Enter sites like HuffPo, Medium, Mashable, and similar sites. Like traditional print publications, they (lightly) curate our content so that we don't have to. But many content providers struggle to make ends meet. Bill Simmons' pet project with ESPN, Grantland, which enjoyed a monthly audience in the millions, recently shut down. Twitter's stock stagnates as its American user base withers. The company has been reduced to recycling CEOs and swapping stars for hearts.
Respected brands scramble to find ways to monetize their content. Slate has Slate +, which it unrelentingly importunes its free-riders to embrace. As profits trickle, paywalls rise. As paywalls rise, audiences wander off. Other providers opt to spread the net as wide as possible. Salon, at 25 million or so page views a month, has the echo chamber of liberal umbrage. HuffPo and Gawker have their gossipy clickbait, made possible by an army of free or freelance content providers.
Paul Mason recently proclaimed that the Internet wants to be free. For many netizens, a free Internet would be the apogee of its early techno-utopian vision. Yet the "free internet" rallying cry is one of the latest, greatest manifestations of consumerism.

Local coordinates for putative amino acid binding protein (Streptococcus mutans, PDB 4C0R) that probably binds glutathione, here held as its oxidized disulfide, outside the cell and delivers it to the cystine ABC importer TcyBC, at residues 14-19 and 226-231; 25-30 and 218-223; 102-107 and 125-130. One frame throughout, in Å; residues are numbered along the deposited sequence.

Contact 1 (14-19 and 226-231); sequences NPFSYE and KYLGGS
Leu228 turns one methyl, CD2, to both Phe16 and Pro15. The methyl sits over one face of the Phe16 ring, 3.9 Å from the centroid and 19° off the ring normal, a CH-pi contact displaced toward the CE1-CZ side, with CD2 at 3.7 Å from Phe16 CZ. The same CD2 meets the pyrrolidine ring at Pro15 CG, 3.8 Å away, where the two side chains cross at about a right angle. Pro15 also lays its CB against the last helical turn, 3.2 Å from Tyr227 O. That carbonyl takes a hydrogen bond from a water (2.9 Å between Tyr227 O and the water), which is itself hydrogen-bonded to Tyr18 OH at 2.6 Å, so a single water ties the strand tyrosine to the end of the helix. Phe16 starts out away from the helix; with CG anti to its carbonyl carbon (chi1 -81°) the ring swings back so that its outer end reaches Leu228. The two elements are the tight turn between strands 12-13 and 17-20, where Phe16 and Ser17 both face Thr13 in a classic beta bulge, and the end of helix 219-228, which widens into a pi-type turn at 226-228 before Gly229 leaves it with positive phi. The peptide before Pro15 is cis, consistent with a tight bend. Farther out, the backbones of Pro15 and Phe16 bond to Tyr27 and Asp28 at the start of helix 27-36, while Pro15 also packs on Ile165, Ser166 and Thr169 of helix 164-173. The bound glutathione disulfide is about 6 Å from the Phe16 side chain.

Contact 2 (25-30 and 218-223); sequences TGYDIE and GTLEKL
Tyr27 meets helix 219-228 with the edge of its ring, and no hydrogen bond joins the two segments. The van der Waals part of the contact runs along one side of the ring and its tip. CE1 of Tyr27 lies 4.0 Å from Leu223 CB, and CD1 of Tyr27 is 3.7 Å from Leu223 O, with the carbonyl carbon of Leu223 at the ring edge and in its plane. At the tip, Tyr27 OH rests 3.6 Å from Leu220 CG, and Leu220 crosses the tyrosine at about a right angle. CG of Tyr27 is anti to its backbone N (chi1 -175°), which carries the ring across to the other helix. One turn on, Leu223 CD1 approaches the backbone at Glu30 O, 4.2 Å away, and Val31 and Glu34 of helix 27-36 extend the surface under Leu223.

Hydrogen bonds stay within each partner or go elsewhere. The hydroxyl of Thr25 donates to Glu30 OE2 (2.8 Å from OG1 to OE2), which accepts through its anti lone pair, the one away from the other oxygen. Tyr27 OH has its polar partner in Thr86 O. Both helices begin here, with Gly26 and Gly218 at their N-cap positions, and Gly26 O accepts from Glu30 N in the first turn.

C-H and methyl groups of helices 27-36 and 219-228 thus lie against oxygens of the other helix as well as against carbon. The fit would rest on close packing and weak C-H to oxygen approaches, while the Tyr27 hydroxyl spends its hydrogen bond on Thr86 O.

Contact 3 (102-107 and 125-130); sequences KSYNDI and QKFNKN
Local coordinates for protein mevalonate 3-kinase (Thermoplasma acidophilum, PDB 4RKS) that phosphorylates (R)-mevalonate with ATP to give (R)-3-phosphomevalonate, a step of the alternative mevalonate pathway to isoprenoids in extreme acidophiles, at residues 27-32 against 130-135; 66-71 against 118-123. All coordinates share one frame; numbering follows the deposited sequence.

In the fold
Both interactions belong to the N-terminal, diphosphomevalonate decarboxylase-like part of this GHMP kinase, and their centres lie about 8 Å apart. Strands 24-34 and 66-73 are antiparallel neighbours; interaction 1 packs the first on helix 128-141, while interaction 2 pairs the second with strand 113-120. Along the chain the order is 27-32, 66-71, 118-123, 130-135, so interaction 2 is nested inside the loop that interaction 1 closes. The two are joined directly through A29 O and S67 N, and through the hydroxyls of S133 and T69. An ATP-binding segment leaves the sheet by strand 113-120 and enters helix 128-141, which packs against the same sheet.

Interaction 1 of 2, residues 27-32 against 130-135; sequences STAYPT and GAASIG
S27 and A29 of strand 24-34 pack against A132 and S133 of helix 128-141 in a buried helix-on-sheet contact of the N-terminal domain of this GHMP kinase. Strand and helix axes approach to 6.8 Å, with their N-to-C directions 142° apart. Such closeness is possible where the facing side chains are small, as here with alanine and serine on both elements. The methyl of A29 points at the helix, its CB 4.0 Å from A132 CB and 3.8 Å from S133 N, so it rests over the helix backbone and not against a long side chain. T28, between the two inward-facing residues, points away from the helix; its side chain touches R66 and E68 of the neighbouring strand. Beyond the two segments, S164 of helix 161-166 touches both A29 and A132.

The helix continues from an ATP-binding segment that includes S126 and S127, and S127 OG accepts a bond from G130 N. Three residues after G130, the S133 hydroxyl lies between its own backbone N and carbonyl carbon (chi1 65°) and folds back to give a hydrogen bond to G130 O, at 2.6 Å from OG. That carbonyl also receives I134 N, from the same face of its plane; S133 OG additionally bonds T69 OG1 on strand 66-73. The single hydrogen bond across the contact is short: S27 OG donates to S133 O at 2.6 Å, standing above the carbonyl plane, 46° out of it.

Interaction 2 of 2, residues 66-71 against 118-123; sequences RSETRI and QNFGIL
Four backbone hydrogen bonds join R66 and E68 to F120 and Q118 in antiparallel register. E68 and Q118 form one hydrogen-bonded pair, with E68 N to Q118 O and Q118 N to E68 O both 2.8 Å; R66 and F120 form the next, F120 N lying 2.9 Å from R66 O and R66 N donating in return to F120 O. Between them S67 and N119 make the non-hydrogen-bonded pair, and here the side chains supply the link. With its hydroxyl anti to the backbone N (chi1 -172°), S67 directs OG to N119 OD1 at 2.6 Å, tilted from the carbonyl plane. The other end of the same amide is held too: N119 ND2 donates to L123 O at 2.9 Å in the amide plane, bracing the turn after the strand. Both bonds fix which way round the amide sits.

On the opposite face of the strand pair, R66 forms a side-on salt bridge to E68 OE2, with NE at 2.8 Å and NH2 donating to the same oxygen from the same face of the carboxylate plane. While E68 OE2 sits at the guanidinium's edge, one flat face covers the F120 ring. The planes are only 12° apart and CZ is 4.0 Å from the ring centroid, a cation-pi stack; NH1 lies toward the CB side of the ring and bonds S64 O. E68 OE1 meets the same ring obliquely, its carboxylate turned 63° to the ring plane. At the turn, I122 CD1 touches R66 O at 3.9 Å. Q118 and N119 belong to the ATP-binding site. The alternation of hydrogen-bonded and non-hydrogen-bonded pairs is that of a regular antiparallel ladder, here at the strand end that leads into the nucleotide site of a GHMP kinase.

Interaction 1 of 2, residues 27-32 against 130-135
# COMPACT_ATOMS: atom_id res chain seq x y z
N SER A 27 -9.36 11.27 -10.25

As we've all learned in our new media primers, consumerism grew up in the '50s and '60s, and reached puberty in the '70s. In the early '80s, it got a shot of growth hormone when free market zealots in the Reagan administration tweaked the federal government's interpretation of antitrust laws to lionize the needs and desires of the consumer above all else. Amazon epitomizes this ethos. While it trumpets its world-class customer service, it bulldozes the industries it invades. Amazon's rapaciousness comes pre-justified. Hey, its marketers drone on, we're just passionately committed to serving our customers.